Increasing Revenue Restaurant Sales

Boost your restaurant or coffee shop sales with these proven strategies

If you own a restaurant or coffee shop, you're no doubt looking for new ways to generate more sales. After all, profits are what drives your business.

November 13, 2021

Dimitar Stevchev - Marketing Team

If you own a restaurant or coffee shop, you're no doubt looking for new ways to generate more sales. After all, profits are what drives your business. This is why we've put together these proven strategies for getting more customers. You'll learn the secrets to attracting and retaining repeat customers, new ways to up-sell and cross-sell your products and services, and valuable tips on how you can keep more of the profits coming in each night (or morning!).

Make your restaurant or coffee shop more user friendly

The sales at your restaurant are flat. How can you fix this? One popular approach is to be more user friendly. To make your restaurant more attractive to customers, so they keep coming back. The model for this is Starbucks. They have a very user friendly approach. You can ask for anything you want, and they will give it to you. This doesn't cost them much, since they always make the drinks with the highest margin anyway; how much extra do they lose if you order an espresso instead of a cappuccino? (And customer loyalty is very valuable, because it allows them to raise prices.) If you offer more choices to your customers, they may be happier -- but they will also take up more of your time, leaving less time to work with each customer on increasing the size of their order. And if you don't make money on those marginal orders anyway… You can't make people like your restaurant or coffee shop if you don't understand what they like. Some of these problems may be obvious: prices too high, food too bland, service too slow, or a bad location. And some may not be: maybe the decor is off-putting or the employees seem unhappy or the bathrooms are dirty. If you want to increase sales, you must take steps to solve these problems. But you have to know which ones are causing the problem before you can solve them. Then, for example, if your restaurant is in a bad location and the decor makes it look grubby even when it isn't, you can move and spruce up the interior.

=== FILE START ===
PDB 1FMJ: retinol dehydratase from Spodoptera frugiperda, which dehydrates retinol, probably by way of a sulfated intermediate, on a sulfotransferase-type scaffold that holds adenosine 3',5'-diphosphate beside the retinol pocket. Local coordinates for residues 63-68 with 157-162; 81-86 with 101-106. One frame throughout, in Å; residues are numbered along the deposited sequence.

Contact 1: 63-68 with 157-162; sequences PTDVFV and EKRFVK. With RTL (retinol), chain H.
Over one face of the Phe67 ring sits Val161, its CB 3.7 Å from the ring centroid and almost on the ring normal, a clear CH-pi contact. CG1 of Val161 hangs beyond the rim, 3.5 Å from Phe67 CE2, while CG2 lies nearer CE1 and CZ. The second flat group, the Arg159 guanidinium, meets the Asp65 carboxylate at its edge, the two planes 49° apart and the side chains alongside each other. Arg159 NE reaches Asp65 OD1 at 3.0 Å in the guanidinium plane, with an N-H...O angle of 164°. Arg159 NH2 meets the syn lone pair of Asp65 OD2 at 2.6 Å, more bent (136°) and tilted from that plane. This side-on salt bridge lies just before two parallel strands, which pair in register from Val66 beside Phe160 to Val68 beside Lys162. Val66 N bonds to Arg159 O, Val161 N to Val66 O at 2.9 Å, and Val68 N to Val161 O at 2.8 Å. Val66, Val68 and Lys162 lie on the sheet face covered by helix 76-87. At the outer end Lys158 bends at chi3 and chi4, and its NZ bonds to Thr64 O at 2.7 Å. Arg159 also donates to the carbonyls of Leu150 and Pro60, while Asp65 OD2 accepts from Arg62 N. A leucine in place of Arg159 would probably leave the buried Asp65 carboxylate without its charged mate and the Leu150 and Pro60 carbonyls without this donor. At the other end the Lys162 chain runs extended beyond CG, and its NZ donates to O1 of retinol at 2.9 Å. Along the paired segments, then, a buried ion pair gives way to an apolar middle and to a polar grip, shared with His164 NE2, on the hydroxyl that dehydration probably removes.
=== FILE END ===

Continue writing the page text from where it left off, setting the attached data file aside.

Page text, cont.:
Upsell like there is no tomorrow

Upselling is the art of adding a little extra to the experience of buying something, so that when the buyer goes away, she feels like she has gotten more than she expected. It's not about selling more; it's about selling better. It's not about getting people to spend more; it's about getting them to feel like they got more for what they spent. How do you upsell in restaurants? The simplest way is by providing superior service. Give your best, most charming waiter to the table with the highest bill; offer free desserts or cocktails or coffee or mints; make sure everyone who works there knows you are proud of your service and want them to give it their all. And for goodness' sake, make sure your restaurant actually has good service before you let anyone know that you care about it! Taco Bell has a late-night menu called "Fourth Meal," promoted in ads like "It's not breakfast, it's not lunch, and it's not dinner. It's the Fourth Meal." Taco Bell wants you to think that you're hungry in a way that is different from all the times in between breakfast, lunch and dinner. The idea is that there are three main meals in a day: breakfast, lunch and dinner. A fourth meal would be some kind of snack or dessert, which they offer with their "Fourth Meal" menu. If you buy into the concept of a Fourth Meal, then Taco Bell becomes top of mind for something you might want to eat at 2am. An upsell is an offer for a product or service that gives customers more value than they were expecting. Offering an upsell is an effective way to boost revenue on every sale because customers are likely to purchase additional products when presented with them.